According to phone-company records, in addition to a wallmounted unit in the kitchen, there were three desk models in the Hannafin house: one in the master bedroom, one in the living room, one in the study. She started in the kitchen and finished in the master bedroom, removing the bottom of each phone casing with a small Phillips screwdriver. She wired in a two-function chip that could be remotely triggered to serve as an infinity transmitter or a standard line tap, installed a hook-switch defeat, and closed the casing. She needed only nineteen minutes to complete that work.

If the big walk-in closet in the master bedroom had not suited her plan, she would have found another closet. But it was all right. One hinged door, not a slider. Although currently unlocked, the door featured a keyed deadbolt, perhaps because a small wall safe was concealed in there or maybe because the late Mrs. Hannafin had owned a collection of valuable jewelry. It was a blind lock from within the closet, with no operable thumbturn on that side. A step-stool allowed the higher shelves to be reached with ease.

Hannafin had a lot of clothes with stylish labels: Brunello Cucinelli suits, a collection of Charvet ties, drawers filled with St. Croix sweaters. Jane hid a hammer among some sweaters and a screwdriver in an interior coat pocket of a blue pinstriped suit.

She spent another ten minutes opening drawers in various rooms, not looking for anything specific, just backgrounding the man.

If she departed the house by the front door, the latch bolt would click into place, but the deadbolt wouldn’t. When Hannafin returned and found the deadbolt wasn’t engaged, he would know that someone had been here in his absence.

She exited instead by a laundry-room door that connected the house and garage, leaving that deadbolt disengaged, which he was more likely to think he had failed to lock.

The side door of the garage had no deadbolt. The simple latch secured it when she stepped outside and pulled it shut behind her.

6.

Once more in the deserted for-sale house, now that morning sun provided cover, Jane switched on the lights in the master bathroom.

As sometimes happened these days, the face in the mirror was not what she expected. After all that she had been through in the past four months, she felt weathered and worn by fear, by grief, by worry. Although her hair was shorter and dyed auburn, she looked much as she had before this began: a youthful twenty-seven, fresh, clear-eyed. It seemed wrong that her husband should be dead, her only child in jeopardy and in hiding, and yet no testament of loss and anxiety could be read in her face or eyes.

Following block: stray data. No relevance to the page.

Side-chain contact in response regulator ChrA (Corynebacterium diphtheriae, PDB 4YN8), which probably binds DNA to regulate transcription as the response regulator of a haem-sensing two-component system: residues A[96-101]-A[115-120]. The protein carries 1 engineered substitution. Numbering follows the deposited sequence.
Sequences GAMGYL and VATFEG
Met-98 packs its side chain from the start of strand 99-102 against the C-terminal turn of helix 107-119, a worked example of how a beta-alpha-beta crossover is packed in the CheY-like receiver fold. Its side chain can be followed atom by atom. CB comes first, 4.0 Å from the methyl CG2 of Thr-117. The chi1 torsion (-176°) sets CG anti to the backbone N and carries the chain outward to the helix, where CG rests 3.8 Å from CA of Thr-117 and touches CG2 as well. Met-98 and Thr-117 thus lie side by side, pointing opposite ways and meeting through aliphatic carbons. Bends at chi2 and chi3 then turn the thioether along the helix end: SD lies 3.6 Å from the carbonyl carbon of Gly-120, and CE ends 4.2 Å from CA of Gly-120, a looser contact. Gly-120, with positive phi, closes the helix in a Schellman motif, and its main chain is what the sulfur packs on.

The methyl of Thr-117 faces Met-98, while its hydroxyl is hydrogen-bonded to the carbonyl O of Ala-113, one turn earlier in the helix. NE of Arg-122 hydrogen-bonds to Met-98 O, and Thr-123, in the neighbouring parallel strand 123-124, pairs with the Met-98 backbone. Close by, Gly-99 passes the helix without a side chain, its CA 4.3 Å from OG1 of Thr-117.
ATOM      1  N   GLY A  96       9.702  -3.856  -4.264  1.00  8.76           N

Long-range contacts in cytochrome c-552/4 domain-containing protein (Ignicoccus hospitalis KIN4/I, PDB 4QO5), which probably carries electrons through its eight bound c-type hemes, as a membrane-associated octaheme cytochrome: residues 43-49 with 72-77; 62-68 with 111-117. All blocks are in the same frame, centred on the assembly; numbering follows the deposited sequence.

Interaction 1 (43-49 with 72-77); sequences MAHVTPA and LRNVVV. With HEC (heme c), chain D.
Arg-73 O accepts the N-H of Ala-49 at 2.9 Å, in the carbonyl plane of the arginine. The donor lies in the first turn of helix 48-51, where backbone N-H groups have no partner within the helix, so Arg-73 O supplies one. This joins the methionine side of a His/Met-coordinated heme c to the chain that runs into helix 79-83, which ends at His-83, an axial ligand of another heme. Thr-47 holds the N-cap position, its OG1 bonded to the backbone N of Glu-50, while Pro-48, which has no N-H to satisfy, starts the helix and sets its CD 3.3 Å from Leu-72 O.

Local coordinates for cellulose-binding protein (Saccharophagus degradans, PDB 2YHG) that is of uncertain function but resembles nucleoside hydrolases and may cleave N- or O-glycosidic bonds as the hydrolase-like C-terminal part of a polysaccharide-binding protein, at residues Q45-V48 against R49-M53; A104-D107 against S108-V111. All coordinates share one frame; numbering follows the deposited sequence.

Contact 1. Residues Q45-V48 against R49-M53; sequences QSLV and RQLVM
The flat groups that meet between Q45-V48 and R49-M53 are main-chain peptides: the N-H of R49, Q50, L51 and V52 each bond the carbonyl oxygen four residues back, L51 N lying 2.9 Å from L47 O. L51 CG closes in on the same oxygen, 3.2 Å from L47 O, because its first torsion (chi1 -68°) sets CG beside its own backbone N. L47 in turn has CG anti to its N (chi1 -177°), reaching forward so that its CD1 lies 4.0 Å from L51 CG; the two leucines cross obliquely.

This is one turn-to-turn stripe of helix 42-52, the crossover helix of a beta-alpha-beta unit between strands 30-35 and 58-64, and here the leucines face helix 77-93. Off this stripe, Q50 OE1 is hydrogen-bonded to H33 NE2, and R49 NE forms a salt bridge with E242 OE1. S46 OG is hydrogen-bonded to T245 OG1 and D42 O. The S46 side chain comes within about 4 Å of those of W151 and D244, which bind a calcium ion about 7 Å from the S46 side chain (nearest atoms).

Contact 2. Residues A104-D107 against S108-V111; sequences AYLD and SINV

Among other things, the large tote bag contained a long blond wig. She fitted it to her head, secured it, brushed it, and used a blue Scünci to hold it in a ponytail. She pulled on a baseball cap that wasn’t emblazoned with any logo or slogan. In jeans, a sweater, and a sport coat cut to conceal the shoulder rig and pistol, she looked anonymous, except that during the past few days, the news media had ensured that her face was nearly as familiar to the public as that of any TV star.

She could have taken steps to disguise herself better, but she wanted Lawrence Hannafin to have no doubt as to her identity.

In the master bedroom, she waited at the window. According to her watch, the runner returned sixty-two minutes after setting out on his morning constitutional.

Because of his name recognition from the bestselling books and the audience he drew for the newspaper, he was free to work at home from time to time. Nevertheless, hot and sweaty, he would probably opt to shower sooner rather than later. Jane waited ten minutes before setting out to pay him a visit.

7.

Hannafin has been a widower for a year, but he still has not fully adjusted to being alone. Often when he comes home, as now, by habit he calls out to Sakura. In the answering silence, he stands quite still, stricken by her absence.

Irrationally, he sometimes wonders if she is in fact dead. He’d been out of state on an assignment when her medical crisis occurred. Unable to bear the sight of her in death, he allowed cremation. As a consequence, he occasionally turns with the sudden conviction that she is behind him, alive and smiling.

Sakura. In Japanese, the name means cherry blossom. It suited her delicate beauty, if not her forceful personality. . . .